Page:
An executive order from the Biden administration aims to build a robust economy “in a manner that benefits all Americans and the global community and maintains United States technological leadership and economic competitiveness.” The executive order acknowledged the importance of biodata to growing the U.S. bioeconomy and calls for “a biological data initiative.”
That’s easier said than done. I see significant challenges that must be addressed ahead of May 10, the deadline by which several U.S. government agencies are required to report to the White House the biological data sources they deem critical to U.S. national interests. Agencies must also share by then their plans to fill data gaps, reduce security risks to biological data repositories, and outline each agency’s authorities, resources, and actions needed to support the data initiative.
Efforts to explore and map the genomes and molecular processes that govern biological organisms are the modern data equivalent of the crude maps used by 15th-century seafarers exploring uncharted waters. Just as better maps increased economic and military power centuries ago, accurate information about how biological processes operate at the molecular, individual, population, and ecosystem scales will empower U.S. leadership in biomanufacturing and synthetic biology.
Biodata matter to U.S. national and economic security
The U.S. and Chinese governments both recognize that biotechnology is critical to national security and economic competitiveness. The U.S. bioeconomy already accounts for about 5% of the country’s gross domestic product ($960 billion) and is rapidly expanding. Biomanufacturing is becoming a major mode of production for a wide range of industries, from pharmaceuticals and industrial chemicals to food and fuels. Biotechnologies can also play important roles in ensuring supply chain resiliency, mitigating climate change, and restoring damaged ecosystems.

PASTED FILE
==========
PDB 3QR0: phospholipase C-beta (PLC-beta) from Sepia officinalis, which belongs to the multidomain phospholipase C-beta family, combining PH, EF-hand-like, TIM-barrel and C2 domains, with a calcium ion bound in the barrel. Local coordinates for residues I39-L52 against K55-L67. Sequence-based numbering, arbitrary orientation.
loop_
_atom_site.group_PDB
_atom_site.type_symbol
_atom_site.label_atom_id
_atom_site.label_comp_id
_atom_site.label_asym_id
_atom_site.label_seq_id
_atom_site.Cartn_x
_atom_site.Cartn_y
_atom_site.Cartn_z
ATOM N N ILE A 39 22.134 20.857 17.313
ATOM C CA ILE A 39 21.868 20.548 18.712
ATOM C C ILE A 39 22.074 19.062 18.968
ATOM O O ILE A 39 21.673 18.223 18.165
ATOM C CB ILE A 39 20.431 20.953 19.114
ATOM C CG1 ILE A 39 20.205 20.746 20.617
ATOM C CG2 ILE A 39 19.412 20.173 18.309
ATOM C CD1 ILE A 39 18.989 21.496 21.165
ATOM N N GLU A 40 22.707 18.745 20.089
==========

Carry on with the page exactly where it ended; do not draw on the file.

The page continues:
National security concerns about biology have historically focused on bioweapons developed by individuals, terrorists, and state actors. Today, the biggest biotech threat may be the loss of U.S. economic competitiveness, stemming from a failure to transition the country’s enormous advantages in biological research into the infrastructure needed to grow the bioeconomy.
The world is in the middle of a technology transformation. Biology — understanding how living things operate — is converging with the digital world. Biology is written in code, but instead of ones and zeroes it is written in As, Ts, Gs, and Cs, the nucleic acid sequences of DNA. Reading, writing, and editing this code will eventually have an even larger impact than the digital revolution.
Biological data fuels growth of the bioeconomy
Data is the essential fuel of the bioeconomy.
The quantity and variety of biodata are driven by new methods for observing and measuring biological processes, and new biotechnology applications, including synthetic biology and biomanufacturing. Genomics, which involves deciphering the sequence of base pairs in the DNA of an individual, generates especially large amounts of data. A single human genome consists of more than 3 billion base pairs, the equivalent of 200 gigabytes of data.